All those kids and their families who’d been holed up in hospitals for chemo and surgeries and stem-cell transplants, parents traveling back and forth between home and hospital, juggling work, other children and their sanity. And suddenly, there is no home, or the other kids have nowhere to go because schools are closed and they certainly can’t come into the hospital in the middle of cold season, with their snotty noses and hacking coughs. I think of the patients who were already in isolation due to stem cell or bone marrow transplants, living in a veritable bubble, who suddenly have to be evacuated through the cold and far-from-sterile streets of New York City to another, over-crowded, unfamiliar hospital. I remember back to the days following both of Austin’s kidney-sparing surgeries, the first in early October 2007 and the second in December 2009, when he had to lie so flat on his bed during recovery that he was actually strapped down. Restrained, with velcro strips attached to the bottom of the bed. There was a medical reason for this, of course: his kidney had to “settle” after being so thoroughly manipulated. But all I can remember was the overwhelming longing I had to hold my baby while he cried out in pain. I just wanted to pick the boy up and rock him in my arms, the single place (then as now) that he feels most safe. And I was unable to do that.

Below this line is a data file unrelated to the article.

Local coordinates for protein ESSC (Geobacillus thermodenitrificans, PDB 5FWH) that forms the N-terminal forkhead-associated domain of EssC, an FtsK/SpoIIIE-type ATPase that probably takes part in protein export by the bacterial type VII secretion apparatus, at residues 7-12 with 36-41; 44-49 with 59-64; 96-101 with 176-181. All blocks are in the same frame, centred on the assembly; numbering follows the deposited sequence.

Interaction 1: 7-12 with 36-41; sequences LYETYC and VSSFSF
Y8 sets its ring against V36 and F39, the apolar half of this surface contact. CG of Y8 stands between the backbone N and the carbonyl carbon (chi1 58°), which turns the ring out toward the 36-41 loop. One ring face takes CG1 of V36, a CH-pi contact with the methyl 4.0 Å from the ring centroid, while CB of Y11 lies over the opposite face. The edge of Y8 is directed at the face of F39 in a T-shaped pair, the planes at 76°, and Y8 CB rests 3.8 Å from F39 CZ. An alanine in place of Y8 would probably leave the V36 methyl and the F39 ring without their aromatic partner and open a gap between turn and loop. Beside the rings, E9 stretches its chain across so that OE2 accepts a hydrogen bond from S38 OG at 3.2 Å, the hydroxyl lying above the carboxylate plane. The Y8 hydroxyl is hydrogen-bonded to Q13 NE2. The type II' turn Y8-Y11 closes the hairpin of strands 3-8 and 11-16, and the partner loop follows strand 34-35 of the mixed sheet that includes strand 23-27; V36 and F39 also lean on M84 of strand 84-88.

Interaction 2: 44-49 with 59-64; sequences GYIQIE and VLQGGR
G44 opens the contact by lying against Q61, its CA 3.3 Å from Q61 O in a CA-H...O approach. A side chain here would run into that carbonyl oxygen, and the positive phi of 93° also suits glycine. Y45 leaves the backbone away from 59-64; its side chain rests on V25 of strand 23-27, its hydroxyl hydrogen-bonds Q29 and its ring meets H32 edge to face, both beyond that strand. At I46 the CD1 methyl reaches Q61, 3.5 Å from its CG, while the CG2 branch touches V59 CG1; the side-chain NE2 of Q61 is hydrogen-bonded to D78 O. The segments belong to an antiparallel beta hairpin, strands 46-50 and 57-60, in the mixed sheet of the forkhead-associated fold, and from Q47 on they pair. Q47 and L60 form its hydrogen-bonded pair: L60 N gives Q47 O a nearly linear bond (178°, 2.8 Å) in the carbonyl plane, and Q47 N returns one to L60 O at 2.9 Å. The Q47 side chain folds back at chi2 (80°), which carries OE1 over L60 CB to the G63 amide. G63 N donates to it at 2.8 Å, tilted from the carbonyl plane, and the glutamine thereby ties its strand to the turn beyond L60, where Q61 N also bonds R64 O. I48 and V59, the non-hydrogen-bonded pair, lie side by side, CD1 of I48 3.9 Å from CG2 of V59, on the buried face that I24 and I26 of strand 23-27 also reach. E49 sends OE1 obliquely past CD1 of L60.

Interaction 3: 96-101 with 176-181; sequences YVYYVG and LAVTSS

So today, I think of Austin and the others like him, both young and old, who are rendered completely immobile following their complicated and risky procedures, being moved down stairs because elevators are out of order and placed in ambulances to traverse the city through puddles and bumps and twists and turns. And I wonder how much new suffering can be piled on the old suffering.